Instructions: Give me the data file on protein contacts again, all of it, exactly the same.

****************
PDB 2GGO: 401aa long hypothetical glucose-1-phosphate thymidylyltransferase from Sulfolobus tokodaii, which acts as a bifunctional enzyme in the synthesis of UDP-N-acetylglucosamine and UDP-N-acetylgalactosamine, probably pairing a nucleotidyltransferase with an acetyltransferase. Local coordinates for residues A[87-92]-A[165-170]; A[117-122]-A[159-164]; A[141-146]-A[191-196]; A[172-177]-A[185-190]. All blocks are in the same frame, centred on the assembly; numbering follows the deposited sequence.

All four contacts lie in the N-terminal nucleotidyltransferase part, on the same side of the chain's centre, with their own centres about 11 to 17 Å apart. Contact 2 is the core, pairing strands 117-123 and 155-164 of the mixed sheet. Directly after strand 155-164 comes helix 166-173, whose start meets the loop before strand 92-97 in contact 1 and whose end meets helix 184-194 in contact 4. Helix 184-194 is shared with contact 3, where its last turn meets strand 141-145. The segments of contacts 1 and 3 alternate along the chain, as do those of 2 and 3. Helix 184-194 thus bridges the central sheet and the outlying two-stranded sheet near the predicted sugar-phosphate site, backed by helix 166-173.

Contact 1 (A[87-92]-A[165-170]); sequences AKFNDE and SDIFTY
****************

PDB 2GGO: 401aa long hypothetical glucose-1-phosphate thymidylyltransferase from Sulfolobus tokodaii, which acts as a bifunctional enzyme in the synthesis of UDP-N-acetylglucosamine and UDP-N-acetylgalactosamine, probably pairing a nucleotidyltransferase with an acetyltransferase. Local coordinates for residues A[87-92]-A[165-170]; A[117-122]-A[159-164]; A[141-146]-A[191-196]; A[172-177]-A[185-190]. All blocks are in the same frame, centred on the assembly; numbering follows the deposited sequence.

All four contacts lie in the N-terminal nucleotidyltransferase part, on the same side of the chain's centre, with their own centres about 11 to 17 Å apart. Contact 2 is the core, pairing strands 117-123 and 155-164 of the mixed sheet. Directly after strand 155-164 comes helix 166-173, whose start meets the loop before strand 92-97 in contact 1 and whose end meets helix 184-194 in contact 4. Helix 184-194 is shared with contact 3, where its last turn meets strand 141-145. The segments of contacts 1 and 3 alternate along the chain, as do those of 2 and 3. Helix 184-194 thus bridges the central sheet and the outlying two-stranded sheet near the predicted sugar-phosphate site, backed by helix 166-173.

Contact 1 (A[87-92]-A[165-170]); sequences AKFNDE and SDIFTY